Big Men are those leaders who inspire their troops, and get them to perform actions. It's assumed that Groups without a leader will do the minimum necessary to stay in the fight, but no more. Each Big Man has a rating of 1 (the most junior and effective - typically NCOs) to 4, the most senior and effective (Officers).

The card deck contains various means to influence the action, e.g Grasp the Nettle allows a junior Big Man to act more effectively by giving him temporary extra initiative points. Other cards can deprive a Group or Formation of some power.

Typically, for the initial moves of a game, Groups and Formations are represented by Blinds, areas of doubt and uncertainty marked by oval cards a few inches across. When within spotting range of an enemy force, or if the Group/Formation represented by the Blind opens fire, the Blind is removed and the figures are placed on the table. Some Blinds are dummies, representing a few scouts, stragglers, or even nothing but tricks of the light. They serve to add more fog of war to a game. Some terrain features and buildings are Blinds in their own right, since troops could be hiding in them.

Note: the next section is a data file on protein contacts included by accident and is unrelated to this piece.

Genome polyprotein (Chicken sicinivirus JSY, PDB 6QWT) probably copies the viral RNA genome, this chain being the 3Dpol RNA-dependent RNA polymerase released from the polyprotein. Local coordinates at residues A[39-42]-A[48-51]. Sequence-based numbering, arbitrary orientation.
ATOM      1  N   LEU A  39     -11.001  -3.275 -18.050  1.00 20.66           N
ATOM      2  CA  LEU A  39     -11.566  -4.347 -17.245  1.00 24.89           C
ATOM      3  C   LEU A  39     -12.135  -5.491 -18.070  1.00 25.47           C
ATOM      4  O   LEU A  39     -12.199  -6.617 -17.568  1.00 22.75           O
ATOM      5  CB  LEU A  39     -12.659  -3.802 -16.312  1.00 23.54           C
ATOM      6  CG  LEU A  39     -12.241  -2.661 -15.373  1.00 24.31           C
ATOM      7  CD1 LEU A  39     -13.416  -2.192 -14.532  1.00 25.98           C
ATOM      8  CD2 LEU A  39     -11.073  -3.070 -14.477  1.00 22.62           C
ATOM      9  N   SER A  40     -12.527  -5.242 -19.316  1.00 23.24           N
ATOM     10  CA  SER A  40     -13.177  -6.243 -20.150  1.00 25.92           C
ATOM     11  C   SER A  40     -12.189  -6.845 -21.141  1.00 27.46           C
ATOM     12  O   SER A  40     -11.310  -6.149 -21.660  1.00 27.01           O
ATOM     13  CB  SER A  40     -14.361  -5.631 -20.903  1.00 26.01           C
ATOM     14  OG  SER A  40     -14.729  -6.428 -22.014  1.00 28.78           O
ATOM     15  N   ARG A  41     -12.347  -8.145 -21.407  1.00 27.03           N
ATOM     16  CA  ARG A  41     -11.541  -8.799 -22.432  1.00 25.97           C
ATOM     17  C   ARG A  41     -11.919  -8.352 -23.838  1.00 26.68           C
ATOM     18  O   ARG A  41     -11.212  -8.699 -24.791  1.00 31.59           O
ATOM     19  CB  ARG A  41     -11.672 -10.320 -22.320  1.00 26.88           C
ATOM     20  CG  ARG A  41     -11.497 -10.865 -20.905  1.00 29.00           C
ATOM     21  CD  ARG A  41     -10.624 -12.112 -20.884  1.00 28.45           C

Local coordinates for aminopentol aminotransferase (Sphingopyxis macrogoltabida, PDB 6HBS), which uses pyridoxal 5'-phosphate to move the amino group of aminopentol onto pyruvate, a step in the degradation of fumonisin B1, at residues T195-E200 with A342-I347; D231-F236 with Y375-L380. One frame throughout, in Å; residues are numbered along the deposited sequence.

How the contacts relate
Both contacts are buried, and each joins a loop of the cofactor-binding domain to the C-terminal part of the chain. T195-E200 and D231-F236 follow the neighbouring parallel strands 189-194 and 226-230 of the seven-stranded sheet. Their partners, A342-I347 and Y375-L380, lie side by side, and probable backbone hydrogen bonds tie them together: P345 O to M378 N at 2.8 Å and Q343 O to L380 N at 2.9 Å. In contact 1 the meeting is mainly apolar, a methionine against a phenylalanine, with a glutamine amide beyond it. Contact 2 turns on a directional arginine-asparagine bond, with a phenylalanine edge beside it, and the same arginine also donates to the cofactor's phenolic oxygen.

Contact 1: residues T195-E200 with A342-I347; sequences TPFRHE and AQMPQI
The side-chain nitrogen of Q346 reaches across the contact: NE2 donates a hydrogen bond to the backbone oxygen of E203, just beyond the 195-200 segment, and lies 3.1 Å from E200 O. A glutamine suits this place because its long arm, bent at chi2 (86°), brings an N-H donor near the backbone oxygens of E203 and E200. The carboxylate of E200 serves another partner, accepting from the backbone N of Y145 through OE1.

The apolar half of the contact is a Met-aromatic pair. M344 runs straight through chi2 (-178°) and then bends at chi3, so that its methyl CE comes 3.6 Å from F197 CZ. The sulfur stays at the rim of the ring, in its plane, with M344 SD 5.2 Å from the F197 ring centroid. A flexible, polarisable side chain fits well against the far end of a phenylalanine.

Shock Points come into play when a Group is under fire. This might not cause actual casualties, but the accumulated effect causes troops to slow down and even stop. Enough shock can cause them to retreat to healthier parts. It's the Big Man's job to overcome this shock, and make the troops do his bidding.  
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This action occurred in the early hours of the day. For the purposes of the game, I ruled that dawn would come on the third turn of the Tiffin card. HMS Arthur, waiting offshore, would close with the town two Tiffin card draws after sunrise.